North Korea fires projectile, claims right to weapon test

(Seoul) North Korea fired a “projectile” at sea on Tuesday when its UN ambassador claimed his country’s “legitimate right” to test weapons in the face of “hostile policies” by the US and Seoul.

Posted on Sep 27, 2021 at 6:49 pm Updated at 7:41 pm

Claire LEE Agence France-Presse

According to the South Korean army, North Korea fired an “unidentified projectile” off its east coast at dawn on Tuesday. For his part, a spokesman for the Japanese Defense Ministry told AFP, on condition of anonymity, that this projectile “appears to be a ballistic missile”.

This is Pyongyang’s third recording this month. The first was a long-range cruise missile and the second was a short-range ballistic missile.

At almost the same time, the North Korean ambassador to the United Nations, Kim Song, told the UN General Assembly that his country had the “legitimate right” to test weapons and “strengthen (its) defense capabilities”.

“Nobody can deny North Korea the legitimate right to self-defense, to develop, test, manufacture and possess weapons systems,” emphasized the diplomat and called on the US to end its “hostile policy”.

“We are only strengthening our national defense capabilities to defend ourselves and reliably ensure the security and peace of the country,” added Kim Song.

“Hostile Will”

The US “should show in practice that it has no hostile will towards us,” continued the ambassador. “If so, we are ready to respond in the same way, but it doesn’t look like the United States is ready” to go in that direction, he said.

The Americans should “stop their military exercises and stop deploying a strategic range against our country,” demanded the North Korean ambassador.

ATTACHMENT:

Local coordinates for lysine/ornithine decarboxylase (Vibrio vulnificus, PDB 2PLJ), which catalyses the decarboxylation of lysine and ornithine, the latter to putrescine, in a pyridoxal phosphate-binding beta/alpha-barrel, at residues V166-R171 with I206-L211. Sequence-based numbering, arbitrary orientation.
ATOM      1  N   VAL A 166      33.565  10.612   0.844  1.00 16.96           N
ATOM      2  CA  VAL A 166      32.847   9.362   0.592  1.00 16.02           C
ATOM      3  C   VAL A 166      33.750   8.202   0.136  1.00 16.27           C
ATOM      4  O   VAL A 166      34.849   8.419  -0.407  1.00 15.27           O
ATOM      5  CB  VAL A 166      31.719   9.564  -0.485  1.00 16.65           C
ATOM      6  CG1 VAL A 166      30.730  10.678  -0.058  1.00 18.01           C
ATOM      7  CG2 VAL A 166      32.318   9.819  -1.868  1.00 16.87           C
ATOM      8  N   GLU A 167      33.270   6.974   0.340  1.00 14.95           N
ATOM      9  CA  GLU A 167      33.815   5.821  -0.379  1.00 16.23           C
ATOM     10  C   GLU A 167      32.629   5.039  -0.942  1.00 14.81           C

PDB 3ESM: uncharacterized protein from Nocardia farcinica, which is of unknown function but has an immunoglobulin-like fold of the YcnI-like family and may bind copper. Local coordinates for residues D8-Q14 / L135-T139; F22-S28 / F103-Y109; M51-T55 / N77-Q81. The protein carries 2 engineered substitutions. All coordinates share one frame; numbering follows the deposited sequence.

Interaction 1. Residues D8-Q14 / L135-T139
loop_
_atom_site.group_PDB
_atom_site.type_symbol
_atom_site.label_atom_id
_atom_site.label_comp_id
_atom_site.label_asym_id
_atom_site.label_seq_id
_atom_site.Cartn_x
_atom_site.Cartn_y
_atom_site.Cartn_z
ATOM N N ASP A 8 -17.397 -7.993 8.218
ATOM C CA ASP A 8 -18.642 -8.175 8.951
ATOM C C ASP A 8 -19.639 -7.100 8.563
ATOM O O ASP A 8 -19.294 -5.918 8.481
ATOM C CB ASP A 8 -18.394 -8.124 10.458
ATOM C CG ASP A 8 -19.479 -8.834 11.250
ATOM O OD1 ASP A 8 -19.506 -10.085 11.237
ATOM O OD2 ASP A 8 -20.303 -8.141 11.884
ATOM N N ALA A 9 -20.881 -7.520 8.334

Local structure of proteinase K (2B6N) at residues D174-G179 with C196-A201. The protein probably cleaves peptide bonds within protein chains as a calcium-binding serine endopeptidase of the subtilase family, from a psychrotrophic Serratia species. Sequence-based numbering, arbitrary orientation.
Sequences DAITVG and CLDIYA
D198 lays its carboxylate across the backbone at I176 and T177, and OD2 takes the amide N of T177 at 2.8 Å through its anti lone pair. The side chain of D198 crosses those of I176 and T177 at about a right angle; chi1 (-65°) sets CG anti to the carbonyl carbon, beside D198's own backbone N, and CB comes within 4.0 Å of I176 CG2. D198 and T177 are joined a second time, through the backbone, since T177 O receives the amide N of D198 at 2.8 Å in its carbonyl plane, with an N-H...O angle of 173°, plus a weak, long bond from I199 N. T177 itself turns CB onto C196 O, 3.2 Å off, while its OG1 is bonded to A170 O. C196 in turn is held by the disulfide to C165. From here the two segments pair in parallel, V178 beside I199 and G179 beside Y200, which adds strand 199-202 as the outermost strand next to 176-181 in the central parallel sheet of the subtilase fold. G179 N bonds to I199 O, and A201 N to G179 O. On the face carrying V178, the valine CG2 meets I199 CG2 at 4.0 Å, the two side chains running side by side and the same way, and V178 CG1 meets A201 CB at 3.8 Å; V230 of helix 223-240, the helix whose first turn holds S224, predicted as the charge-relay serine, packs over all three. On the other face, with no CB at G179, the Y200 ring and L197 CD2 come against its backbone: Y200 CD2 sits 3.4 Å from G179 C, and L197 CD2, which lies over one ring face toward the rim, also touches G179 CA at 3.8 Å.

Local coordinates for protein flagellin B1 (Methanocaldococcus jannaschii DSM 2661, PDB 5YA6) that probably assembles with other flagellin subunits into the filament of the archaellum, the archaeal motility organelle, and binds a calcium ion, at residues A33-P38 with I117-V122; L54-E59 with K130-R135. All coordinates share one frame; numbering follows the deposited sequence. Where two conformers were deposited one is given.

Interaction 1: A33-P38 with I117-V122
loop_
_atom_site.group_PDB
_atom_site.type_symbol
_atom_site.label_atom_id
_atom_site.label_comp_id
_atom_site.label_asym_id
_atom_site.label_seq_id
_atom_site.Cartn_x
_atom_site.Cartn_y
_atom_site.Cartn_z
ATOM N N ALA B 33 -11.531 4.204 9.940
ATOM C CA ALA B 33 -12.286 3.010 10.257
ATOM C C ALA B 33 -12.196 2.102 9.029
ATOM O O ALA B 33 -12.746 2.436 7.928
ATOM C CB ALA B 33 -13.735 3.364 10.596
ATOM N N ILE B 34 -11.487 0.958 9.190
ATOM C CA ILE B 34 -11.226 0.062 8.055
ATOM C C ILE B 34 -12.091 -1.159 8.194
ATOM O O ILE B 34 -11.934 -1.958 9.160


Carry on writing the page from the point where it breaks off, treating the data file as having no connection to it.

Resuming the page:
North Korea has multiplied the ambiguous messages regarding Washington and Seoul in the past few days.

The shooting on Tuesday came days after Kim Yo Jong, the influential sister of North Korean ruler Kim Jong-un, hinted at the possibility of a summit between the two Koreas, while earlier calling for Seoul to abandon “hostile policies”.

The remarks responded to recent calls by South Korean President Moon Jae-in to officially declare an end to the 1950-53 inter-Korean conflict, which ended in a ceasefire rather than a peace treaty and technically left both sides more than half at war a century.

“Looks like North Korea wants to test Seoul’s sincerity about its willingness to improve inter-Korean relations and officially end the Korean War,” Yang Moo told AFP. jin, professor at the University of North Korean Studies.

Pyongyang will monitor and study Moon’s response after today’s launch and make decisions “about possible easing measures,” he added.

Pyongyang is now more isolated than ever since its borders were closed early last year to prevent the spread of the coronavirus.

His talks with the US have stalled since the failure of the Hanoi summit in 2019 between Kim Jong-un and then US President Donald Trump.

Weapons programs have moved forward since Kim Jong-un became head of state, but Pyongyang has not conducted nuclear tests or ICBM fire since 2017.

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